When people first think of an iris they envision blooms and the many colors of the rainbow they come in. In fact Iris is known as the Greek goddess of the rainbow and messenger of the gods. Here I would like to be your messenger to open your mind and eye to look beyond the bloom.
The iris family Japanese iris, Iris ensata has the most diverse flower forms of any other iris. This diversity has been achieved under the watchful eye of hybridizers in Japan over several hundred years of selective breeding, working with mutations within a single species.
Secrecy of breeding stock within the different groups in Japan and the regional taste of perfecting what the perfect flower form should be, gave rise to distinct forms. Continue reading Flower Forms of Japanese Iris
Japanese iris, Iris ensata besides the varied flower forms has some of the most diverse patterns that blend colors in the iris world. This being said when there are only three colors at this time available to Iris ensata. White or Alba, Red-violet, and Blue-violet, however these violet colors come in a full range of pale pastels to dark almost black in tone. Continue reading Colors, Patterns of Japanese Iris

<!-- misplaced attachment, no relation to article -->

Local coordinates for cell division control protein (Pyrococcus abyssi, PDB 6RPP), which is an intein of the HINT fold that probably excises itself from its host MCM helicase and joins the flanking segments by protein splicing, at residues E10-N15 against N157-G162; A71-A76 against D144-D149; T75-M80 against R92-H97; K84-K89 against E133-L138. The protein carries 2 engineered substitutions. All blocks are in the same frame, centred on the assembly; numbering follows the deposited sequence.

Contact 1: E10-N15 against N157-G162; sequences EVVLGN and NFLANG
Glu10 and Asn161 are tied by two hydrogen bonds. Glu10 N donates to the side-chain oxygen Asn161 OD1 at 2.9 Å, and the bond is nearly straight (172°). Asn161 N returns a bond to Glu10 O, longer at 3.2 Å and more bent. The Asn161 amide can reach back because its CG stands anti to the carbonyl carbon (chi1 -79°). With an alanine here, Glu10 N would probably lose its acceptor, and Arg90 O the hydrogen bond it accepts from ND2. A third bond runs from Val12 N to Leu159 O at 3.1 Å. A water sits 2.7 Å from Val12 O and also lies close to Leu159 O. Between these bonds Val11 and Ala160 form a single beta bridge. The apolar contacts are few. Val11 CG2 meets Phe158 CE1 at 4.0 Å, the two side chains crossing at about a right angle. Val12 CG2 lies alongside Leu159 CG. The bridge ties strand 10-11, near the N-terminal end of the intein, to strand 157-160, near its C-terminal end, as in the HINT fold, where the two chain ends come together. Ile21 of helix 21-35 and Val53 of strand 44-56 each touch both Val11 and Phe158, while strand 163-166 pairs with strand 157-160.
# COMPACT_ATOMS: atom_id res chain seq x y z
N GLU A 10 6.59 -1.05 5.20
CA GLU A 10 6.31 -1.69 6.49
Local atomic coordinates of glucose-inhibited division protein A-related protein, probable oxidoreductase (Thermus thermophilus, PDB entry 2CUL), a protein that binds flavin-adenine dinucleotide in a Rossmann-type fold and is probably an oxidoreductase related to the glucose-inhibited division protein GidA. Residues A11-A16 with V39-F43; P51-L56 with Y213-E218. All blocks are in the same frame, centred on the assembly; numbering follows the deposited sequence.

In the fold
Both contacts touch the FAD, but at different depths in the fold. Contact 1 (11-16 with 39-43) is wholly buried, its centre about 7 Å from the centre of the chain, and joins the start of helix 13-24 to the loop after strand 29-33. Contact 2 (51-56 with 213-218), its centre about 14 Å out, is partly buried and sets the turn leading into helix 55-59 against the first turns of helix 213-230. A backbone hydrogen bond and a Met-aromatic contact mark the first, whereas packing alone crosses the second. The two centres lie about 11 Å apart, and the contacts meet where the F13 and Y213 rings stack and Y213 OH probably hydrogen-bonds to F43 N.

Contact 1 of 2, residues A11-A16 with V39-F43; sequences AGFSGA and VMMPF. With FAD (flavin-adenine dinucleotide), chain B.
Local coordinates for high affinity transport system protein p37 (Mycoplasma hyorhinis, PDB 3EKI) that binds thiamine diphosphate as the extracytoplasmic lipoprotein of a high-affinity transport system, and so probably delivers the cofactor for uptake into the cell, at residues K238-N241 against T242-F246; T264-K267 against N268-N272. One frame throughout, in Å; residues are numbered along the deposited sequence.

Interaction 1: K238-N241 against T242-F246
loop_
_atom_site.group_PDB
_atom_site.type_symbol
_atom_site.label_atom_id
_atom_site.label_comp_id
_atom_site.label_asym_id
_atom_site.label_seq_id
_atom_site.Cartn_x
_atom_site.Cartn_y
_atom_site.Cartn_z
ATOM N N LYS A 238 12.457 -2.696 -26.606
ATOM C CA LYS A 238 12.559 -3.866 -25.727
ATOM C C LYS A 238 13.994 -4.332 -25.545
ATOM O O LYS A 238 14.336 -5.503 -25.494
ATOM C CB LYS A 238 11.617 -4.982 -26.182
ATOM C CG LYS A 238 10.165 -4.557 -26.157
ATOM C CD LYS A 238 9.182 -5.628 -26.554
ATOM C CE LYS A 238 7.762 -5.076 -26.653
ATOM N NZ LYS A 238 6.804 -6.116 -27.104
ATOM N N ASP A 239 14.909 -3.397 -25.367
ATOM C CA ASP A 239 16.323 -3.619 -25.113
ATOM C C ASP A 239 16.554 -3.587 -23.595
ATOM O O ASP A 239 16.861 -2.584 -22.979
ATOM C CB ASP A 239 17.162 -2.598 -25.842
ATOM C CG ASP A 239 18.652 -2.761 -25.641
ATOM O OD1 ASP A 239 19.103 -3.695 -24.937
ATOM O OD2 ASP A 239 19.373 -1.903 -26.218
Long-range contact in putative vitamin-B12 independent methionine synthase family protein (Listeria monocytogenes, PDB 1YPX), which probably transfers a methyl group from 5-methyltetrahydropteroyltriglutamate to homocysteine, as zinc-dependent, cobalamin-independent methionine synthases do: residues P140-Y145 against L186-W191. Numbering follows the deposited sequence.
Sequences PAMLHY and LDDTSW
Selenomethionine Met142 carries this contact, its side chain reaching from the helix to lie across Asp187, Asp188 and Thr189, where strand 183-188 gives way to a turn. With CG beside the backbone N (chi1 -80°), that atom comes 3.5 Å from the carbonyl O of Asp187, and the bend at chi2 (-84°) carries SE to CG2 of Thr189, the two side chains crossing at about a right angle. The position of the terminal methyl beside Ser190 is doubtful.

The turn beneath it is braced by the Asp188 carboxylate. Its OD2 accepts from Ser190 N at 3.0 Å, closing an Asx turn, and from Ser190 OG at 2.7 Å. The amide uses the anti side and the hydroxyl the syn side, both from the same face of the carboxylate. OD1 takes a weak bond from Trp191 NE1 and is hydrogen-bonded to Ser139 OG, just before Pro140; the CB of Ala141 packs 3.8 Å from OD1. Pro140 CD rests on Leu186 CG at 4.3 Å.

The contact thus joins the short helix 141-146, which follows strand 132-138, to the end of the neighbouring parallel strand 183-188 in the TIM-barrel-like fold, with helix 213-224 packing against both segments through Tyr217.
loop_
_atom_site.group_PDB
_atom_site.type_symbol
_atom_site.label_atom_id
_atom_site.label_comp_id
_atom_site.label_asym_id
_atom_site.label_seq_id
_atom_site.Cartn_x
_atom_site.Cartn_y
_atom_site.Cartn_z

Growing Japanese iris, Iris ensata into magnificent clumps, demands moist acidic soils enriched with compost, and frequent division. Many of the iris family like to be lifted and divided every few years. Iris ensata’s growth habit demands to be lifted and divided every three to four years. I personally recommend doing this every two to three years. The crown of Iris ensata has a vertical growth habit instead of horizontal, like most other kinds of iris. Continue reading Growing Japanese Iris
For the past two years (2015-2016) Mt Pleasant Iris Farm has been very fortunate to be the recipients of many historic Iris ensata (Japanese iris) from their homeland. Most of these plants are “Historic”, never have been in the United States nor registered with the American Iris Society. I have been asked not only to register these but also when the stock increases to distribute them to the open market for prosperity. Continue reading Historic Japanese Iris